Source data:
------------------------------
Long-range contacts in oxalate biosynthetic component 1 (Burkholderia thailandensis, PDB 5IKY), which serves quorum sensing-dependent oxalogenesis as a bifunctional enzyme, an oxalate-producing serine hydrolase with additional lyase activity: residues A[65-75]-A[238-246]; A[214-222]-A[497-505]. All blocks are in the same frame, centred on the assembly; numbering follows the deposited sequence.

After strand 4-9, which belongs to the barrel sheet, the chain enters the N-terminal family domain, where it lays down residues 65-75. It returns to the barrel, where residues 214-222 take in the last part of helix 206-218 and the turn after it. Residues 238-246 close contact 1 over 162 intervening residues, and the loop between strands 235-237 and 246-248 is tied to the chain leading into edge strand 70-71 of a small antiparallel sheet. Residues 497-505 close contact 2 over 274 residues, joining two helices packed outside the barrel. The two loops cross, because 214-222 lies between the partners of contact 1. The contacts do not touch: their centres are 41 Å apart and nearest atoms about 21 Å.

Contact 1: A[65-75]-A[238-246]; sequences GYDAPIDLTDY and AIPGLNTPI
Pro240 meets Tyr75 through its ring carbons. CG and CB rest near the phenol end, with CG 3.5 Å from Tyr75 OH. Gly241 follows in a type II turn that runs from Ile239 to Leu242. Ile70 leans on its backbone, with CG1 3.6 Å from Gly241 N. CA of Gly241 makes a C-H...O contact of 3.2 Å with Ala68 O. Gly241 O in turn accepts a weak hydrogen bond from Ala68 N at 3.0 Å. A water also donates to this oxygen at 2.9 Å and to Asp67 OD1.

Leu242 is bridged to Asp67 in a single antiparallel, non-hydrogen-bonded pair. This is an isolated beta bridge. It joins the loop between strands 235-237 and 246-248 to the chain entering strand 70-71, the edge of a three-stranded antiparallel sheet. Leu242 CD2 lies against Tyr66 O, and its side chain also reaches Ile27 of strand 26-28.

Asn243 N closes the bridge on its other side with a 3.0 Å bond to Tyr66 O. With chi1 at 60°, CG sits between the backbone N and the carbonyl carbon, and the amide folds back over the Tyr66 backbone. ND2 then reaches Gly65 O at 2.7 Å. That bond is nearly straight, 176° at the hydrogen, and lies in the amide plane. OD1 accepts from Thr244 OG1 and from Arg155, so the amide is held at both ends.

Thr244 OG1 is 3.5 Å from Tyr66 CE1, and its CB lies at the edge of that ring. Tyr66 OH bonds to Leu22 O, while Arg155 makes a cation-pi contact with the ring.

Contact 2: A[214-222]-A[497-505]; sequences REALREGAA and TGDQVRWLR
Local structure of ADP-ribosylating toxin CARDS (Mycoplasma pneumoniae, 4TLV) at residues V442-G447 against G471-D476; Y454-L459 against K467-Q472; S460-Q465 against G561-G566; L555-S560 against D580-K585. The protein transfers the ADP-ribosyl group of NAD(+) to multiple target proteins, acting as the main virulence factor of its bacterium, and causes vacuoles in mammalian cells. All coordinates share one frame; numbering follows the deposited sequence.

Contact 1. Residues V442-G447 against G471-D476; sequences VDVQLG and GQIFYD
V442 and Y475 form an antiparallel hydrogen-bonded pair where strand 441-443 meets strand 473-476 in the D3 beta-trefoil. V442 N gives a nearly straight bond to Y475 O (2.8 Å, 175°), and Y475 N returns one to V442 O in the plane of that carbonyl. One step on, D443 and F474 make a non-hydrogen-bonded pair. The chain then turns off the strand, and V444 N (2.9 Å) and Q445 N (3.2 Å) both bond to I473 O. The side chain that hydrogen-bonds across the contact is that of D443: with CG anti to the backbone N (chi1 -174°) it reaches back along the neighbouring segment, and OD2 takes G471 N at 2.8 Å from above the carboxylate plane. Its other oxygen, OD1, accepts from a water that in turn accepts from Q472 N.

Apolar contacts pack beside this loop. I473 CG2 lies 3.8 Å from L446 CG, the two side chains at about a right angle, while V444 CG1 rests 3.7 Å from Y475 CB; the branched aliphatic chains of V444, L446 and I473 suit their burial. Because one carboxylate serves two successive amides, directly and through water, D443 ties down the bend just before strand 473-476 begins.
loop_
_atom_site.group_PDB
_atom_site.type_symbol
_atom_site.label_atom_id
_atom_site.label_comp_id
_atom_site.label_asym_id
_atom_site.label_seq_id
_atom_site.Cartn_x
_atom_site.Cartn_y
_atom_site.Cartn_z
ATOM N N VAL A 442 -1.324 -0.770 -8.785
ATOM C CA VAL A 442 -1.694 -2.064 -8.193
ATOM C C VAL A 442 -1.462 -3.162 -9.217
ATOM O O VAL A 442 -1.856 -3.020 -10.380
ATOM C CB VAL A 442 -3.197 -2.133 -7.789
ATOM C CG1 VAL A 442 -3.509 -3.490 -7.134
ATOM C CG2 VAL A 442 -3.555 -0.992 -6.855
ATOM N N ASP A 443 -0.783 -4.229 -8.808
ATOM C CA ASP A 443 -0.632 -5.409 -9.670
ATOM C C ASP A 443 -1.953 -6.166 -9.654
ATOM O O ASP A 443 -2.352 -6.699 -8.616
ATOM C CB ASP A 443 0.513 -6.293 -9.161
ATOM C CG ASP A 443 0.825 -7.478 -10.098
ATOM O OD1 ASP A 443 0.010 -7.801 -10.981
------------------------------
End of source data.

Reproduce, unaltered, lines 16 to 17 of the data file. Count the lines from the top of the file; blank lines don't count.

_atom_site.label_atom_id
_atom_site.label_comp_id